The disease starts with small things at first: night sweats, weight loss, cough, and fevers. As time goes on, these symptoms will progress and worsen. Left untreated, TB has a 70 percent fatality rate. But don't worry, between 2000 and 2015, modern medicine saved an estimated 49 million lives through proper TB diagnosis and treatment. Unfortunately, this was not the case a century ago. Back then doctors thought it could be cured by sending patients away from the cities and into nature, where theoretically the fresh air would purge the disease. While some people were cured by this treatment, the numbers were tiny—most perished without antibiotics. The disease was known as "Consumption" because of the massive weight loss caused as it devoured the sufferer's body.
Most of the graves were completely buried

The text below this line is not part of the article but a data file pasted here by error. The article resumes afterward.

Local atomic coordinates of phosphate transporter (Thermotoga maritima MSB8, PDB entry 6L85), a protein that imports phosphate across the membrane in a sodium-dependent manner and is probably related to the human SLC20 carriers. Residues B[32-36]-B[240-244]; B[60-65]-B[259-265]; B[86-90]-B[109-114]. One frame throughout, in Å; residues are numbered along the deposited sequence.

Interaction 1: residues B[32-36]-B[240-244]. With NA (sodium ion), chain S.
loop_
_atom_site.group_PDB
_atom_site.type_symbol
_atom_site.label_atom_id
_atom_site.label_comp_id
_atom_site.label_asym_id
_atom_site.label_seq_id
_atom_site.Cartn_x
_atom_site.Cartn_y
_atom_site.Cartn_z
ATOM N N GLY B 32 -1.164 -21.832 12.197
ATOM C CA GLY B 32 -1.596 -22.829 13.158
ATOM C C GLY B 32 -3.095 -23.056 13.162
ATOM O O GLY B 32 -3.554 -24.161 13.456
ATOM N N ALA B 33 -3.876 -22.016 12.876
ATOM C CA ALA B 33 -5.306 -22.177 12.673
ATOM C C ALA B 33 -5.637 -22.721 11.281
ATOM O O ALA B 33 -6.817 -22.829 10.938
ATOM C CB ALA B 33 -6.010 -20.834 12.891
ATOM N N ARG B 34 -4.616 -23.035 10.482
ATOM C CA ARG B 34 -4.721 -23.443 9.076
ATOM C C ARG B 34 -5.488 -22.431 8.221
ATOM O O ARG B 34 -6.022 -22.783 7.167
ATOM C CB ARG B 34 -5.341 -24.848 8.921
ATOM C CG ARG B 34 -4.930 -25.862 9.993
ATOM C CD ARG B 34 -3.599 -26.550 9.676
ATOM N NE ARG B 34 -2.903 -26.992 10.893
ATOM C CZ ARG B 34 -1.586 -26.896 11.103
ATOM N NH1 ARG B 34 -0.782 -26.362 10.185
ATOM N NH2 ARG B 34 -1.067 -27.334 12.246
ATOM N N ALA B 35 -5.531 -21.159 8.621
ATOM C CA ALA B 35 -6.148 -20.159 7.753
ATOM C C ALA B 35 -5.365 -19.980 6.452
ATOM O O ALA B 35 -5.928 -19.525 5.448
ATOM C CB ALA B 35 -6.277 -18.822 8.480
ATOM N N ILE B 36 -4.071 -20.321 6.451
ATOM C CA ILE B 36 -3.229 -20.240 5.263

Waterfall Sanatorium was one such fresh air treatment facility for advanced tuberculosis sufferers. Patients were sent to the sanatorium, often against their will, to take in the mountain air and nutrients provided by the centre's dairy cows and orange plantations. They were not released until cured, or dead. Most patients ended up buried in the grounds of what became known as Garrawarra Cemetery.
It got dark quickly, so I needed to hold the torch over the gravestones so Sean could take photos. Mostly this just made them look creepier